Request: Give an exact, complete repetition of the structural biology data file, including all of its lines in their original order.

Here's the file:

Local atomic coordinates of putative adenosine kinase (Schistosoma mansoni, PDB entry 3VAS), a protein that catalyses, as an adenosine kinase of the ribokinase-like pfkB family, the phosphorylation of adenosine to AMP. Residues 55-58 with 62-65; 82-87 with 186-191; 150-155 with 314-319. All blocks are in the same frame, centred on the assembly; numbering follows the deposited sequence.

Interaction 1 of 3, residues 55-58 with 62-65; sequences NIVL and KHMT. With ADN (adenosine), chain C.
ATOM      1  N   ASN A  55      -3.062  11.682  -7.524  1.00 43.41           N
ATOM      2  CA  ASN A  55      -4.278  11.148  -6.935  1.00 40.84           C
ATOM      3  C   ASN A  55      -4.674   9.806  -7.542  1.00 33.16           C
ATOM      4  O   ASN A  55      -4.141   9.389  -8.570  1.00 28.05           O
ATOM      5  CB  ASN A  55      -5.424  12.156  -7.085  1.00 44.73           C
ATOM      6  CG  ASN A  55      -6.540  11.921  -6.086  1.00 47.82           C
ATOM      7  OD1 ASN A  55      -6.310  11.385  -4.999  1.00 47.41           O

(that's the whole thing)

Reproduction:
Local atomic coordinates of putative adenosine kinase (Schistosoma mansoni, PDB entry 3VAS), a protein that catalyses, as an adenosine kinase of the ribokinase-like pfkB family, the phosphorylation of adenosine to AMP. Residues 55-58 with 62-65; 82-87 with 186-191; 150-155 with 314-319. All blocks are in the same frame, centred on the assembly; numbering follows the deposited sequence.

Interaction 1 of 3, residues 55-58 with 62-65; sequences NIVL and KHMT. With ADN (adenosine), chain C.
ATOM      1  N   ASN A  55      -3.062  11.682  -7.524  1.00 43.41           N
ATOM      2  CA  ASN A  55      -4.278  11.148  -6.935  1.00 40.84           C
ATOM      3  C   ASN A  55      -4.674   9.806  -7.542  1.00 33.16           C
ATOM      4  O   ASN A  55      -4.141   9.389  -8.570  1.00 28.05           O
ATOM      5  CB  ASN A  55      -5.424  12.156  -7.085  1.00 44.73           C
ATOM      6  CG  ASN A  55      -6.540  11.921  -6.086  1.00 47.82           C
ATOM      7  OD1 ASN A  55      -6.310  11.385  -4.999  1.00 47.41           O